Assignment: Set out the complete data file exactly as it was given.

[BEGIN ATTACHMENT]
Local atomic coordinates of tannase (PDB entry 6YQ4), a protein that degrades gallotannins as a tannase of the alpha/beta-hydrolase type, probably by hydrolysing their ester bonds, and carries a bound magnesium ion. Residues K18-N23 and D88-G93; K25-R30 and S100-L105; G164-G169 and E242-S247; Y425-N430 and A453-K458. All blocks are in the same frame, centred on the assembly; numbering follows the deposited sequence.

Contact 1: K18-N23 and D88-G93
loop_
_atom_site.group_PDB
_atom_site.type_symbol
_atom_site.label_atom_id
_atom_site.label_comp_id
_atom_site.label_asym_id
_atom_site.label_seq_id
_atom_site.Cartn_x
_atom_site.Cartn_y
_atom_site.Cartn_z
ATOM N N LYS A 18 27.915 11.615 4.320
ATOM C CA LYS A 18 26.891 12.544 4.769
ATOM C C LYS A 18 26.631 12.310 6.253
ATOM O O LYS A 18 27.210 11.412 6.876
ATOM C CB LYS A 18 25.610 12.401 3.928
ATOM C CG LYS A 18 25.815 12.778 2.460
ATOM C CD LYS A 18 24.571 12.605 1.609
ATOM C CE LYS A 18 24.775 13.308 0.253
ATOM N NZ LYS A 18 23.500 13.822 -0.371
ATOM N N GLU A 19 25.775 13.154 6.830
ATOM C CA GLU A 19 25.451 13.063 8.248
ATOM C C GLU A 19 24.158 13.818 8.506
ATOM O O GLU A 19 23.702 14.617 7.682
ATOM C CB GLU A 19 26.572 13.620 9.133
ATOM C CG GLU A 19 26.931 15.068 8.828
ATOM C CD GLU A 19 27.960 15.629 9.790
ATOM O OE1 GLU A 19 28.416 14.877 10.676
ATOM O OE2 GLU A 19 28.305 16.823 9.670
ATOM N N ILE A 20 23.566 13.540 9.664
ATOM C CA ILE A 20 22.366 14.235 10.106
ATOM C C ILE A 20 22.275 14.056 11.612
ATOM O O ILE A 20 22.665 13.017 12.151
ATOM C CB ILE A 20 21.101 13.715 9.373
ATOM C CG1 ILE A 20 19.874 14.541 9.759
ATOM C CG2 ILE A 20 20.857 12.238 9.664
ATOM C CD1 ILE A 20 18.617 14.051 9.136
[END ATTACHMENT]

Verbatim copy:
Local atomic coordinates of tannase (PDB entry 6YQ4), a protein that degrades gallotannins as a tannase of the alpha/beta-hydrolase type, probably by hydrolysing their ester bonds, and carries a bound magnesium ion. Residues K18-N23 and D88-G93; K25-R30 and S100-L105; G164-G169 and E242-S247; Y425-N430 and A453-K458. All blocks are in the same frame, centred on the assembly; numbering follows the deposited sequence.

Contact 1: K18-N23 and D88-G93
loop_
_atom_site.group_PDB
_atom_site.type_symbol
_atom_site.label_atom_id
_atom_site.label_comp_id
_atom_site.label_asym_id
_atom_site.label_seq_id
_atom_site.Cartn_x
_atom_site.Cartn_y
_atom_site.Cartn_z
ATOM N N LYS A 18 27.915 11.615 4.320
ATOM C CA LYS A 18 26.891 12.544 4.769
ATOM C C LYS A 18 26.631 12.310 6.253
ATOM O O LYS A 18 27.210 11.412 6.876
ATOM C CB LYS A 18 25.610 12.401 3.928
ATOM C CG LYS A 18 25.815 12.778 2.460
ATOM C CD LYS A 18 24.571 12.605 1.609
ATOM C CE LYS A 18 24.775 13.308 0.253
ATOM N NZ LYS A 18 23.500 13.822 -0.371
ATOM N N GLU A 19 25.775 13.154 6.830
ATOM C CA GLU A 19 25.451 13.063 8.248
ATOM C C GLU A 19 24.158 13.818 8.506
ATOM O O GLU A 19 23.702 14.617 7.682
ATOM C CB GLU A 19 26.572 13.620 9.133
ATOM C CG GLU A 19 26.931 15.068 8.828
ATOM C CD GLU A 19 27.960 15.629 9.790
ATOM O OE1 GLU A 19 28.416 14.877 10.676
ATOM O OE2 GLU A 19 28.305 16.823 9.670
ATOM N N ILE A 20 23.566 13.540 9.664
ATOM C CA ILE A 20 22.366 14.235 10.106
ATOM C C ILE A 20 22.275 14.056 11.612
ATOM O O ILE A 20 22.665 13.017 12.151
ATOM C CB ILE A 20 21.101 13.715 9.373
ATOM C CG1 ILE A 20 19.874 14.541 9.759
ATOM C CG2 ILE A 20 20.857 12.238 9.664
ATOM C CD1 ILE A 20 18.617 14.051 9.136